Consumer Confidence Rebounds in February 2013
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The Conference Board Consumer Confidence Index, which had declined in January, rebounded in February. The Index now stands at 69.6, up from 58.4 in January. The Present Situation Index increased to 63.3 from 56.2. The Expectations Index improved to 73.8 from 59.9 last month.

The monthly Consumer Confidence Survey, based on a random sample, is conducted for The Conference Board by Nielsen, a leading global provider of information and analytics around what consumers buy and watch. The cut-off date for the preliminary results was February 14, 2013.

Lynn Franco, Director of Economic Indicators at The Conference Board says that "Consumer Confidence rebounded in February as the shock effect caused by the fiscal cliff uncertainty and payroll tax cuts appears to have abated."

Consumers' assessment of present day conditions improved in February. Those claiming business conditions are "good" rose to 18.1 percent from 16.1 percent, while those stating business conditions are "bad" decreased to 27.8 percent from 28.4 percent. Consumers' appraisal of the labor market was mixed. Those saying jobs are "plentiful" increased to 10.5 percent from 8.5 percent, while those claiming jobs are "hard to get" edged up to 37.0 percent from 36.6 percent.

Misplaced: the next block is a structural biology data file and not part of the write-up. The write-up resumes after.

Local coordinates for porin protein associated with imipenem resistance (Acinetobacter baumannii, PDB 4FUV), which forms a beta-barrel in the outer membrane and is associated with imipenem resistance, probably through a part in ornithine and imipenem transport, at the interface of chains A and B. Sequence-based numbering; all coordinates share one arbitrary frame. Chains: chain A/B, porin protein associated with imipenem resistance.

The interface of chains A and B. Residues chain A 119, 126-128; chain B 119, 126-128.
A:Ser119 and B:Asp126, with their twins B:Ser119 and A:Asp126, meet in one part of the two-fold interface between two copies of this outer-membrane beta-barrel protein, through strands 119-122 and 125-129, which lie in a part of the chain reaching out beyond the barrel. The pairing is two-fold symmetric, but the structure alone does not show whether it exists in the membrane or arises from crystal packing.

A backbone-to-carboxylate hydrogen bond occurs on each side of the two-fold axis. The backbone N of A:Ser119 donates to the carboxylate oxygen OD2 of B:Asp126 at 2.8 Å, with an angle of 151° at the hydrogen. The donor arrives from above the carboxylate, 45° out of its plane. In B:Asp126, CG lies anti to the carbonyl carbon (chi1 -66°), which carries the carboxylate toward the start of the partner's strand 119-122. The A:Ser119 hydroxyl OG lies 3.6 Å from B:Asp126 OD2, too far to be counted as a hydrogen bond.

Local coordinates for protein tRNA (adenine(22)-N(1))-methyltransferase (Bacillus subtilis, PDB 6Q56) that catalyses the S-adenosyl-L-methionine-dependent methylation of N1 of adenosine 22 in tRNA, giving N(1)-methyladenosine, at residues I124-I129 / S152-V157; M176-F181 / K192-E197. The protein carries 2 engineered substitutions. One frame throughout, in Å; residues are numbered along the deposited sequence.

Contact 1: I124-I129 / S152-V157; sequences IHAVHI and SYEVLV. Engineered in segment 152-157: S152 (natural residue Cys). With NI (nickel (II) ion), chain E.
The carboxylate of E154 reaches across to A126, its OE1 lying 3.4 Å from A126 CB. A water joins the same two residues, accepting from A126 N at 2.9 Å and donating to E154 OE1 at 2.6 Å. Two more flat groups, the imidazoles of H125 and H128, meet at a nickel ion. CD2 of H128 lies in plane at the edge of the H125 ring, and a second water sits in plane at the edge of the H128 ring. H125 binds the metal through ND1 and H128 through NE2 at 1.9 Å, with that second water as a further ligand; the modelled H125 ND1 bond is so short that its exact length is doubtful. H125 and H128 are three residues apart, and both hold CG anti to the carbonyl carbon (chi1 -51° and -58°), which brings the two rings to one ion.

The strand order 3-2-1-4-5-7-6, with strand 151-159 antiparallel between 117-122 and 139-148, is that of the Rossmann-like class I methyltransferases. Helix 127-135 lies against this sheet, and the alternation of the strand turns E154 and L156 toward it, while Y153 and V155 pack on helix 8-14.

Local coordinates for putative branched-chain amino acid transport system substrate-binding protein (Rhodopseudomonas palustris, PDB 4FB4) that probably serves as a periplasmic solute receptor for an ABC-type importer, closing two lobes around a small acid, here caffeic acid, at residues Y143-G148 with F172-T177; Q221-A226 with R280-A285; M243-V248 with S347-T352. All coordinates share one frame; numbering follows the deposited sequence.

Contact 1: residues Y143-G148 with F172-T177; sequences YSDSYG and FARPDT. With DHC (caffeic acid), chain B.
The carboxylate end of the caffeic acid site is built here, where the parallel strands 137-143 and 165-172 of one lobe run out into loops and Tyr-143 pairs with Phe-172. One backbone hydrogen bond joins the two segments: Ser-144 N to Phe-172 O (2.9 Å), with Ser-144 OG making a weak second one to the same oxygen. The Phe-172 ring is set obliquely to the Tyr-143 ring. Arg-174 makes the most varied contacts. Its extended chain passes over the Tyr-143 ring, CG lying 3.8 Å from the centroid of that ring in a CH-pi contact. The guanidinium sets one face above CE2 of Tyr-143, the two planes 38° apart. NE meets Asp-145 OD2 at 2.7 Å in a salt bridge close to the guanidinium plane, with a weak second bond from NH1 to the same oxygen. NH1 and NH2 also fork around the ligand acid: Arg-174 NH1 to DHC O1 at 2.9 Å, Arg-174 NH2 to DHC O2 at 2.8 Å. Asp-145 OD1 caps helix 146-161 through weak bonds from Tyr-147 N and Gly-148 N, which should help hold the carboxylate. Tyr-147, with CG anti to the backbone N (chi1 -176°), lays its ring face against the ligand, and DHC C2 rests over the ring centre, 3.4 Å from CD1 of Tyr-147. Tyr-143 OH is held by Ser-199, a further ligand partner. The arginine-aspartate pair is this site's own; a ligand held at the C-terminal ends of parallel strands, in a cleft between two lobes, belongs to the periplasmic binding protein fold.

Consumers were more optimistic about the short-term outlook in February. Those expecting business conditions to improve over the next six months increased to 18.9 percent from 15.6 percent, while those expecting business conditions to worsen declined to 16.5 percent from 20.4 percent.

Consumers' outlook for the labor market was also more positive. Those anticipating more jobs in the months ahead improved to 16.7 percent from 14.4 percent, while those expecting fewer jobs decreased to 21.5 percent from 26.7 percent.